From Mr. Clark, the agent of the Merrimack Corporation, we obtained the following table of the time which the mills run during the year. 

Begin work. 

From 1st May to 31st August, at 5o clock. 

From 1st September to 30th April, as soon as they can see. 


From 1st November to 28th February, before going to work. 

From 1st March to 31st of March, at 7 _ o'clock. 

From 1st April to 19th September, at seven o'clock. 

From 20th September to 31st October, at 71/2 o'clock. Return in half an hour. 


Through the year at 12 _ o'clock.

From 1st May to 31st August, return in 45 minutes. 

From October, at 7 _ o'clock. 

Return in half an hour. 


Through the year at l2 _ o'clock.

From 1st May to 31st August, return in 45 minutes. 

From 1st September to 30th April, return in 30 minutes.

Quit work. 

From 1st May to 31st August, at 7 o'clock. 

From 1st September to 19th September, at dark. 

From 20th September to 19th March, at 7 _ o'clock. 

From 20th March to 30th April, at dark. 

Lamps are never lighted on Saturday evenings. The above is the time which is kept in all the mills in Lowell, with a slight difference in the machine shop; and it makes the average daily time throughout the year, of running the mills, to be twelve hours and ten minutes. 

There are four days in the year which are observed as holidays, and on which the mills are never put in motion. These are Fast Day, Fourth of July, Thanksgiving Day, and Christmas Day. These make one day more than is usually devoted to pastime in any other place in New England. 

The following table shows the average hours of work per day, throughout the year, in the Lowell Mills: 

A Description of Factory Life by an Associationist in 1846 

...We have lately visited the cities of Lowell and Manchester, and have had an opportunity of examining the factory system more closely than before. We had distrusted the accounts, which we had heard from persons engaged in the Labor Reform, now beginning to agitate New England; we could scarcely credit the statements made in relation to the exhausting nature of the labor in the mills, and to the manner in which the young women, the operatives, lived in their boarding-houses, six sleeping in a room, poorly ventilated. 

We went through many of the mills, talked particularly to a large number of the operatives, and ate at their boarding-houses, on purpose to ascertain by personal inspection the facts of the case. We assure our readers that very little information is possessed, and no correct judgments formed, by the public at large, of our factory system, which is the first germ of the Industrial or Commercial Feudalism, that is to spread over our land.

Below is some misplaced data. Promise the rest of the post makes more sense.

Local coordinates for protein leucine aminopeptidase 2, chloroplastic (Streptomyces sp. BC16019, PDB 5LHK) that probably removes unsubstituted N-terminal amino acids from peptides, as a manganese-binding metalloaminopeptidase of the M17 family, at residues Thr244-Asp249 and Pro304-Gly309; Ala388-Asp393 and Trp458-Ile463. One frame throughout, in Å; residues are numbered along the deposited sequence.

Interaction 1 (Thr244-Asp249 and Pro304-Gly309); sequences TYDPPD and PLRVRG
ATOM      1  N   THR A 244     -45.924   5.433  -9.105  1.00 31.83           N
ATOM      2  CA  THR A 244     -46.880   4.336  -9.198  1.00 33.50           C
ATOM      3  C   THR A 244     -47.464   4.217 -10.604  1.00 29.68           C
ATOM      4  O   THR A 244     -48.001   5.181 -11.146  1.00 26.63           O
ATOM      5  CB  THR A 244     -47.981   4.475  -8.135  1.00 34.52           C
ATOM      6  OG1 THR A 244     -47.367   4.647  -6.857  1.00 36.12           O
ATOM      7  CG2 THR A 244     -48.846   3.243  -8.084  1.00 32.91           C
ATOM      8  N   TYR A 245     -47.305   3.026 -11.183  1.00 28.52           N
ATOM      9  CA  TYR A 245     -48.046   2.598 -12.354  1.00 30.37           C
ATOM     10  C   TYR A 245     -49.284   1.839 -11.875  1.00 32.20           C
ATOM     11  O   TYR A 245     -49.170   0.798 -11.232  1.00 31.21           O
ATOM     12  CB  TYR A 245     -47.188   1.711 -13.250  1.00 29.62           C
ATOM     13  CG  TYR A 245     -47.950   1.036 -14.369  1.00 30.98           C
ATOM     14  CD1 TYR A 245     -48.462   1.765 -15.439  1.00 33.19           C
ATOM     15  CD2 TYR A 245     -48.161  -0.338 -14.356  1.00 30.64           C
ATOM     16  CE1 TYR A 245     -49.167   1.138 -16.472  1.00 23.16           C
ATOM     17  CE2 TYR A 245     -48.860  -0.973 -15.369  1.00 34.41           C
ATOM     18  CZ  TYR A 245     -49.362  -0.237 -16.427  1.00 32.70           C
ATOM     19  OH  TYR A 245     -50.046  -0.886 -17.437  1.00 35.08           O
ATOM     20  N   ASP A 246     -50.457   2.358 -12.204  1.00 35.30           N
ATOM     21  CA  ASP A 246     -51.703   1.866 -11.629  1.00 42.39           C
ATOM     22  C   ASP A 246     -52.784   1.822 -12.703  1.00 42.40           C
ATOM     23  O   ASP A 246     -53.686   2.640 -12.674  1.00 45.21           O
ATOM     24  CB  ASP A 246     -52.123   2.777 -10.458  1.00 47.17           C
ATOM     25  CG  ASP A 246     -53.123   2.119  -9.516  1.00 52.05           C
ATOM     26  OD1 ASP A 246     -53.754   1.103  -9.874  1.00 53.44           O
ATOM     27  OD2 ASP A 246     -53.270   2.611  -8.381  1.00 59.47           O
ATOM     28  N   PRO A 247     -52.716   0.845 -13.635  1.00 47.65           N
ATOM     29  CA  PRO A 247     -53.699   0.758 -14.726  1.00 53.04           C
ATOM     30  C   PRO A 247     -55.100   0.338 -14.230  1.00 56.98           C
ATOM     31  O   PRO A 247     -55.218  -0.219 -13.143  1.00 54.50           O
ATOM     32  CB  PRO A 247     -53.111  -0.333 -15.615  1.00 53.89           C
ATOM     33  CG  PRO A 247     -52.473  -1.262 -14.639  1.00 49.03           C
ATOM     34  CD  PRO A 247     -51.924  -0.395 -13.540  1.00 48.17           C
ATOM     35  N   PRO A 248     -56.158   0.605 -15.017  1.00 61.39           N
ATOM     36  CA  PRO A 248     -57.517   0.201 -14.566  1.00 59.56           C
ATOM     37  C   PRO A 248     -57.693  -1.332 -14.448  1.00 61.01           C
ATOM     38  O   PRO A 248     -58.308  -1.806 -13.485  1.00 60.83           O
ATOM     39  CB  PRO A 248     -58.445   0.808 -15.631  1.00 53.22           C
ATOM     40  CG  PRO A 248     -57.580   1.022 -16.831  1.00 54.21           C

In Lowell live between seven and eight thousand young women, who are generally daughters of farmers of the different States of New England; Some of them are members of families that were rich the generation before. 

The operatives work thirteen hours a day in the summer time, and from daylight to dark in the winter. At half past four in the morning the factory bell rings, and at five the girls must be in the mills. A clerk, placed as a watch, observes those who are a few minutes behind the time, and effectual means are taken to stimulate to punctuality. This is the morning commencement of the industrial discipline- (should we not rather say industrial tyranny?) which is established in these Associations of this m oral and Christian community. At seven the girls are allowed thirty minutes for breakfast, and at noon thirty minutes more for dinner, except during the first quarter of the year, when the time is extended to forty-five minutes. But within this time they must hurry to their boarding-houses and return to the factory, and that through the hot sun, or the rain and cold. A meal eaten under such circumstances must be quite unfavorable to digestion and health, as any medical man will inform us. At seven o'clock in the evening the factory bell sounds the close of the days work.